The Reality of Young People Sentenced to Life Without Parole


Last week, I wrote about the plight of Pamela Smart, who, in 1991, at the age of 22, was found guilty of conspiracy to murder her husband. Gregg Smart was shot dead by his wife’s 16-year-old lover and another teenager. Pamela was sentenced to life in prison with no possibility of parole.

To this day, Smart, now 51, expresses deep remorse for her affair with Billy Flynn but steadfastly maintains she did not plot with him to murder her new husband.

Over the past three decades, advances in both neuroscience and sentencing reform underscore what the U.S. Supreme Court called the “cruel and unusual punishment” a life term with no parole means for a young person. Because science has proved that people younger than 25 don’t have fully developed brains, especially the part that guides rational thinking, you don’t often see life-without-parole sentences handed out to that age group these days. And there is a trend in prosecutors’ and governors’ offices to take a second look at these older life-without-parole cases, with an eye toward granting parole to truly rehabilitated convicts.

Back in the early 1990s, Smart worked as a media liaison for public schools. She was described as accomplished in academics but socially immature. At trial, the prosecution painted her as a master manipulator who persuaded not only her teenage lover but several of his friends to kill for her.

Despite massive pretrial publicity, Judge Douglas Gray denied a motion to change the venue. He refused to sequester the jury from the obvious and negative all-Smart-all-the-time media atmosphere. He seemed to pooh-pooh allegations of juror misconduct, including a report that during trial, a juror told bar patrons the jury would definitely find Smart guilty. And when Flynn’s incriminating jailhouse letters surfaced during the trial, Gray would not let the defense attorney recall him to the stand to question him. What did Flynn mean when he wrote this about his controversial plea agreement with the prosecutor? “There (sic) afraid I will get on the stand and say she is innocent. I dread that day more than anything. I hate myself for having to do this.”

Had he and his bad-boy friends made up Pamela Smart’s involvement to get a reduced sentence and avoid the death penalty?

Many jurors said they voted guilty after hearing police surveillance tapes of Smart and her 16-year-old intern, Cecelia Pierce. Smart was heard on the scratchy and poorly recorded tapes making incriminating statements and urging Pierce to lie to police.

Smart testified at trial — and repeated to me during prison interviews — that she was only pretending to know about the murder plot so Pierce would reveal what she knew, seeing as the teen was friendly with both Flynn and his main accomplice, Pete Randall. Pierce also seemed to have information about the crime no one else had. A defense witness and his girlfriend both backed up Smart’s claim that she was only playacting during conversations with Pierce.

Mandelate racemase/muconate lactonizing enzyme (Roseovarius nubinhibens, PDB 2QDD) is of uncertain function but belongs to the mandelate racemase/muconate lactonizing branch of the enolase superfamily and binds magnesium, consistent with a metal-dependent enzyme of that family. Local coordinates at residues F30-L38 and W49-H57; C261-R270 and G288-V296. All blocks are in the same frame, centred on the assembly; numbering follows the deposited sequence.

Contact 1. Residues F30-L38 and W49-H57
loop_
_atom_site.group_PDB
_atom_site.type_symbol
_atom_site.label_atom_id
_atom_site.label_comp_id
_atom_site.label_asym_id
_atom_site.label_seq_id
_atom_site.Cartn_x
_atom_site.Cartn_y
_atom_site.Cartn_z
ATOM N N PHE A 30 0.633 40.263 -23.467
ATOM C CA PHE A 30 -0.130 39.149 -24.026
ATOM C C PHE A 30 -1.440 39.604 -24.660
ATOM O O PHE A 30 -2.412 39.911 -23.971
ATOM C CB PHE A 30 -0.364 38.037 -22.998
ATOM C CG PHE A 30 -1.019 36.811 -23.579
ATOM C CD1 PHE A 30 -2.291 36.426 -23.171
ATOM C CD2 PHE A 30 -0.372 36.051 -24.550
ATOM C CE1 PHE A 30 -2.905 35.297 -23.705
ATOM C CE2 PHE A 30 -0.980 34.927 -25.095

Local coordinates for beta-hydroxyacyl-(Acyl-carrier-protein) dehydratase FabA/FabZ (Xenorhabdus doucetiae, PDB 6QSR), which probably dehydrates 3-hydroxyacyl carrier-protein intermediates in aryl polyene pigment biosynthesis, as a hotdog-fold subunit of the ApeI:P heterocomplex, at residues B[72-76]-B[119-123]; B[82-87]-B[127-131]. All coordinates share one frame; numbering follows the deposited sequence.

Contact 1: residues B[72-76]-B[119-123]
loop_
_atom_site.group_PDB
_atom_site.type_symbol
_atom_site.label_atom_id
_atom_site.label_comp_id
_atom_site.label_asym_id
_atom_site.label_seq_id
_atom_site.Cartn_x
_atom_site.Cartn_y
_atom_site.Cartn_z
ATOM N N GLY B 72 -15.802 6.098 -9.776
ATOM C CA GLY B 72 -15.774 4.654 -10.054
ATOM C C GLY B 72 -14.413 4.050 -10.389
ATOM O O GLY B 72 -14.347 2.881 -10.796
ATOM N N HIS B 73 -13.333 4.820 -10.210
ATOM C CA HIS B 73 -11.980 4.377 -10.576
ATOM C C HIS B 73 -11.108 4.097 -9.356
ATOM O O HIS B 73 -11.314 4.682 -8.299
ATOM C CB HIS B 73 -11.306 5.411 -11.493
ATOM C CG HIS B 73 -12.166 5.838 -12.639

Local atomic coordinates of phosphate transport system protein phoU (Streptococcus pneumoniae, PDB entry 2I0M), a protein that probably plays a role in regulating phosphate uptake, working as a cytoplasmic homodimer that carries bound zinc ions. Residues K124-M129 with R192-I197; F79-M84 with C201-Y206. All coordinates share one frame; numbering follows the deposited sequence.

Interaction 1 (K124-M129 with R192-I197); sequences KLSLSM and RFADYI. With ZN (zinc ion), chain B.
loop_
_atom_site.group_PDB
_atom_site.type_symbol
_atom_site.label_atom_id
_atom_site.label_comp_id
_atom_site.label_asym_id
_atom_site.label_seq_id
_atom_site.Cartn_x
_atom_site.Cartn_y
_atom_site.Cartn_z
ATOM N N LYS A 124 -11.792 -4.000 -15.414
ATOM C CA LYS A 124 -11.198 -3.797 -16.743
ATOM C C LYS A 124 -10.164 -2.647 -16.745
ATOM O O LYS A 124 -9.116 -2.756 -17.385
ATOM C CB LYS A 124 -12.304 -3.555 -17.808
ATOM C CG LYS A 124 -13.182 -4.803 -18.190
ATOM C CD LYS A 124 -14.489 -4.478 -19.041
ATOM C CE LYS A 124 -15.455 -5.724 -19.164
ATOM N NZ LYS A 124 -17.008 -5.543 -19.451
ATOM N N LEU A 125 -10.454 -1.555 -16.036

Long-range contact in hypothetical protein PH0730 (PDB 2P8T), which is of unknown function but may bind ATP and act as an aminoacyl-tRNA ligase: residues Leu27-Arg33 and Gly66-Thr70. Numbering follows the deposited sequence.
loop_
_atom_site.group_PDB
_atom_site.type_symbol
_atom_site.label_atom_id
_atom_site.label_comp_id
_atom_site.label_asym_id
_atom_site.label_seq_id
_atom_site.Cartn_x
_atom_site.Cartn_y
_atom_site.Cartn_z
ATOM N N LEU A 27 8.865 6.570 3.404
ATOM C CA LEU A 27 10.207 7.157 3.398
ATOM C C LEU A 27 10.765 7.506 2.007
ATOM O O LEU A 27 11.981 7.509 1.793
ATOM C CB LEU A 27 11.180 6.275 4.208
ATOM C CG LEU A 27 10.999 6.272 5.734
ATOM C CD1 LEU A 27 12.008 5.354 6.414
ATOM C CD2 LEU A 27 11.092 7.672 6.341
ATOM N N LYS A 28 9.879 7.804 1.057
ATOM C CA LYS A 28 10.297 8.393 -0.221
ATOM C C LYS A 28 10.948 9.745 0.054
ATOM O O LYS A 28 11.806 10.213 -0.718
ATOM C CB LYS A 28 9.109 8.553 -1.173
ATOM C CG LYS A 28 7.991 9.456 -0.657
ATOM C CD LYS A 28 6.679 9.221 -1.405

The prosecutors did not take the usual step of authenticating the wiretap tapes to prove police hadn’t selectively edited them. They sent the recordings to an expert to enhance the sound, but he was not asked to create the transcript the jurors were given to help them follow along with the tapes. Just who typed up those words from the hard-to-hear tapes remained a mystery until recently.

Prosecutor Paul Maggiotto now admits it was “some secretary in the office” and not a certified transcriber. Team Smart maintains the transcripts were not accurate and tainted by confusion over who was speaking at any given time.

There were other problems at trial that I believe were unfair to Smart, but I recount this much here because by today’s enlightened judicial standards, her many appeals might very well have been heard instead of routinely rejected.

Our judicial system is certainly not infallible, but justice and fairness must always be its foundation. As the system has played out in this case, the confessed murderers, Flynn and Randall, were released from prison in 2015. Smart has served 28 years and is set to die at the Bedford, New York, maximum security prison where she is held.

Smart has been an exemplary prisoner. She has earned two master’s degrees and is working on her doctorate in divinity. Over the years, she has consistently taught and ministered to her fellow inmates. Her dream is to work for the United Nations as an ambassador for either AIDS education or prison reform, seeing as the U.S. is the only country in the world that condemns its young people to die in prison.

Smart’s best hope for freedom lies in her recently filed petition to the governor of New Hampshire. She’s asking for the chance to go before a parole board someday or for commutation to time served. Governors in at least nine states have given such reprieves. Smart is hoping Gov. Chris Sununu will do the same for her.

Watch Diane Dimond’s exclusive three-part interview with Pamela Smart, plus extra online programming, at

Rockland County resident Diane Dimond is a journalist, author, and a regular contributing correspondent for the Investigation Discovery channel. To find out more about Dimond, visit her website at

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